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Government Publishes Express Entry Permanent Residence Application Rules

In January of 2015, the Canadian Government will roll out a new permanent residence application management process called Express Entry (EE), a two-step process which was designed to match Canadian employers with foreign workers and to streamline the application management process. The changes are intended to enable Canadian employers to recruit foreign workers permanently to Canada through a job bank matching process. The government has promised that it will process the majority of applications within six months. However, substantial planning and various pre-application processes must be completed in advance of the application process.

Applicants who qualify under the current immigration programs for Federal Skilled Workers  (FSW), Federal Skills Trades (FST) and Canada Experience Class (CEC) will be required to apply under the new two-step system and can no longer apply under the current direct channels. These applicants will be subject to a new ranking system. Provincial Nominee applications may be processed based on the status quo or through the EE process and the provinces will be provided larger immigrant quotas. Provincial Nominees may also apply through the EE process.

The EE system will have two steps:

1) Potential candidates must complete an online EE profile to be placed in a pool;
2) Once in the pool, the highest-ranked candidates will be invited to apply for permanent residence.

Both steps of the EE program utilize an online application procedure, which in appearance is innocuous. However, without extensive immigration planning, in most cases this will result in the immediate disqualification of an applicant, at stage 1, without an immigration strategy. The information requested at the first stage of the application procedure will be subject to a full documentation government audit during the second stage. Applicants will need language test results and an Educational Credentials Assessment process (ECA) prior to applying—a process which currently takes approximately 4 months.

At the first stage of the application process, generally, an applicant must have obtained at least one year of employment experience in a National Occupational Code 0, A or B to qualify and must possess an approved LMIA. Alternatively, if qualifying under FSW, FST or CEC, the applicant must achieve a sufficiently high rank, as otherwise, an LMIA may still be required for greater certainty.

Once a candidate’s EE profile is submitted, that candidate is assessed and scored utilizing a Comprehensive Ranking System (CRS). The factors that will be assessed under the CRS, include skills, work experience, language ability, education, as well as Canadian work experience and education. The CRS allows for a total of 1200 points.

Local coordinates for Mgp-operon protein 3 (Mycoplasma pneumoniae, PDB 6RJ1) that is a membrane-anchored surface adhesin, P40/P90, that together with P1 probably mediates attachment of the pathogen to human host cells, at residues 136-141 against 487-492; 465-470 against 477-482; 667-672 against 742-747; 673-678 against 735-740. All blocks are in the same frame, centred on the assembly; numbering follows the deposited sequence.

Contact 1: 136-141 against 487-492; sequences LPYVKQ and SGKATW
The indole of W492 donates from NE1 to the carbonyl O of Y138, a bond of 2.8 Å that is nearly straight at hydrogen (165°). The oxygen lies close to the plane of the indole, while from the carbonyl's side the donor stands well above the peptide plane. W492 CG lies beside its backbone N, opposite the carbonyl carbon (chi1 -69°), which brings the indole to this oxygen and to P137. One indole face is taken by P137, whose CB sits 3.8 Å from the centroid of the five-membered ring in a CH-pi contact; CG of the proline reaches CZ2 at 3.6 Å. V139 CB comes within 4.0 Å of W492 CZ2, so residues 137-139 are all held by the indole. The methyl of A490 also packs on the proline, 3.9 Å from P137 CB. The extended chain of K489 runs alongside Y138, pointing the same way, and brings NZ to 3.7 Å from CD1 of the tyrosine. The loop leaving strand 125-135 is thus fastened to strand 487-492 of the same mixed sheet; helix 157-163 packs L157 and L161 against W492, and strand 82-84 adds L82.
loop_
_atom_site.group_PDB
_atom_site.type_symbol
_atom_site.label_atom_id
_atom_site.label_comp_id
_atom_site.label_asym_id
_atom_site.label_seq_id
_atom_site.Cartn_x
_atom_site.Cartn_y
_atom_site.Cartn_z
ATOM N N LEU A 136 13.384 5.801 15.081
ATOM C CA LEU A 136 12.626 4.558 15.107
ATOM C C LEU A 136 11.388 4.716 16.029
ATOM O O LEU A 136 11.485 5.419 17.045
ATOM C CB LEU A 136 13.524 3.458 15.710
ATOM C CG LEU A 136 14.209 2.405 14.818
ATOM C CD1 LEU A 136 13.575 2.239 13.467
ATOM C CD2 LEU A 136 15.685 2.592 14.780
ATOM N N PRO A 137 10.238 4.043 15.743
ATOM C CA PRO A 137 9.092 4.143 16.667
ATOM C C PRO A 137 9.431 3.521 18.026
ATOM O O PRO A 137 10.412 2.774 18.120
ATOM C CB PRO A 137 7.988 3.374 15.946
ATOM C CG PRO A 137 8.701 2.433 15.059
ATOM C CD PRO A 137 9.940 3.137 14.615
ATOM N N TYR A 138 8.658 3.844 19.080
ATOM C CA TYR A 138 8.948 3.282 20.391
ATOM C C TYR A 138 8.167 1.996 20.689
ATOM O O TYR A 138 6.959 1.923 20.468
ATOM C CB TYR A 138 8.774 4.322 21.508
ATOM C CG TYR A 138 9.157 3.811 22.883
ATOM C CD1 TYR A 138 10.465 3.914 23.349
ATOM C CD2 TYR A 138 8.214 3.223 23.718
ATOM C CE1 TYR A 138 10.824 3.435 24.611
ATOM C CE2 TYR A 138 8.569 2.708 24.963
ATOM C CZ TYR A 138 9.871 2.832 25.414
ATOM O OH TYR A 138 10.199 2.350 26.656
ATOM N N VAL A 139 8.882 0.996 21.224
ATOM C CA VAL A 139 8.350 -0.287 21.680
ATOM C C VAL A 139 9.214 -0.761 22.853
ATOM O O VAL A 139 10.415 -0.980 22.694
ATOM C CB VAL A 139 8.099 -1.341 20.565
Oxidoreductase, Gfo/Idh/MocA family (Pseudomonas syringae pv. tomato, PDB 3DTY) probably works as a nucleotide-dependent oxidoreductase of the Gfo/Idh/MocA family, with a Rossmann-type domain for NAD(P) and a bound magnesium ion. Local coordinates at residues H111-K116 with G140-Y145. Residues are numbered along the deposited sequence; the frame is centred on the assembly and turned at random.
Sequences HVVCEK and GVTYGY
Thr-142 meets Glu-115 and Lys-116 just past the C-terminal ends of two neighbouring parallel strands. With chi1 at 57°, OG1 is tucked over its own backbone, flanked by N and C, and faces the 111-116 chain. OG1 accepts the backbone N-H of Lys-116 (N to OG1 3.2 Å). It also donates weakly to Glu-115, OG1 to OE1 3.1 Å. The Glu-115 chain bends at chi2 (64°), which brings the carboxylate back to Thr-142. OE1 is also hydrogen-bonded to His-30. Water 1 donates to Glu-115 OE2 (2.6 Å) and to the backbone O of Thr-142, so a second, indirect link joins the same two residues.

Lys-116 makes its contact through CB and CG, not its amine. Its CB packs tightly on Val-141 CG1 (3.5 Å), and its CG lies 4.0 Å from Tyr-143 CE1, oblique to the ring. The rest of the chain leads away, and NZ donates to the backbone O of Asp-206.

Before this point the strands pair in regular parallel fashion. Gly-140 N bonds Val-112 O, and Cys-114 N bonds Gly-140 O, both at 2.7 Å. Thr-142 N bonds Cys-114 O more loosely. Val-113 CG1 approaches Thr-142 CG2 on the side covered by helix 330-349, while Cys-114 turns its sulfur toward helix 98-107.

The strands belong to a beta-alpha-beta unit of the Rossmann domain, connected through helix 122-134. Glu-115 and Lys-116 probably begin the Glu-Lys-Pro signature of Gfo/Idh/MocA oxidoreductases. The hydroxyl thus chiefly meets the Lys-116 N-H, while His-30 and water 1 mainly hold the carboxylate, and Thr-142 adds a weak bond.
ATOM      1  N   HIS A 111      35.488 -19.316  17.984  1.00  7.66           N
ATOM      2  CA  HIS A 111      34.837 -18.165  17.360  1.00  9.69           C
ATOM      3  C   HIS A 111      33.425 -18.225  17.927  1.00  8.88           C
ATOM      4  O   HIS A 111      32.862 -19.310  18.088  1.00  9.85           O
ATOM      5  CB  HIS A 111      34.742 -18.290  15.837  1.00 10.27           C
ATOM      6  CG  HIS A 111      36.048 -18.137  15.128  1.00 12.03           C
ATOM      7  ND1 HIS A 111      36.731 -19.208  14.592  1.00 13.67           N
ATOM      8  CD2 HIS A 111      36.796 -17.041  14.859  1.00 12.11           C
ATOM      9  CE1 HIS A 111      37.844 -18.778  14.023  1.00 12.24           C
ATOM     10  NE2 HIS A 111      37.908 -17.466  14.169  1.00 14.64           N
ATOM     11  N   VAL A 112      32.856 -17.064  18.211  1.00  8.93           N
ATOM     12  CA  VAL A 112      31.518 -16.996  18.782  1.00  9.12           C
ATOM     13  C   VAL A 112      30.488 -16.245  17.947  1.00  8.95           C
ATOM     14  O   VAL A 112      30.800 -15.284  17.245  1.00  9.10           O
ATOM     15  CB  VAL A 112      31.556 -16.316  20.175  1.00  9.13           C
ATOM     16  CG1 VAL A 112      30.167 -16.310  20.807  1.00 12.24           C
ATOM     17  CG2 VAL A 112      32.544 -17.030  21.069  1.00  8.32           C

Once in the pool, applicants under the EE system will be invited to proceed to the second stage to apply for permanent residence if they:

  • Have a Labour Market Impact Assessment (LMIA) from a Canadian Employer and a job offer;
  • Have received an approved nomination from the immigration program of a province or territory; or
  • Are one of the highest-ranked candidates who qualify under one of the three Federal Programs (FSW, FST or CEC) under EE.

The LMIA process must be undertaken by the Canadian employer and involves a substantial cost and time expenditure. The employer must demonstrate that Canadians and permanent residents are not available for the position. In order to demonstrate this, an employer must advertise the position in three credible venues, including the Service Canada Job Bank, and demonstrate the “genuineness” of the employment of the foreign worker. The advertisements have specific requirements and advertising periods, and the employer must provide proof of substantial recruitment efforts, employment documentation and compliance with additional employment standards and reporting obligations. Employers are also subject to warrantless on-site investigations and audits. They must prepare an extensive transition plan, when applying for an LMIA, setting out various required activities and preparing recruitment projections, based on these activities, for the hiring of Canadians and permanent residents for the occupation to be filled by the foreign worker.

In addition, Express Entry applicants would be required to conform to the NOC lead statement and a substantial number of main duties, and all essential ones, for NOC 0, A or B, furnish acceptable proof of having met these requirements in a manner compliant with the NOC, and ensure that the position matches the NOC without a finding of collusion, misrepresentation or fraud based on the employment offer.

Any inconsistencies in information could render the applicant subject to a 5 year ban from Canada, if determined as ‘misrepresentation’ by Citizenship and Immigration. In addition, employer non-compliance with the LMIA requirements could result in extensive fines or jail terms for the officers of the company, in addition to placement on a public employer non-compliance list and a bar from utilizing the temporary foreign worker program for two years.

Without a carefully prepared immigration strategy, EE applicants could face immediate disqualification or eventual disqualification after completion of the secondary/audit process. The new system is neither transparent or facile and it places a greater burden on employers who already shoulder the brunt of the corporate immigration program in Canada.

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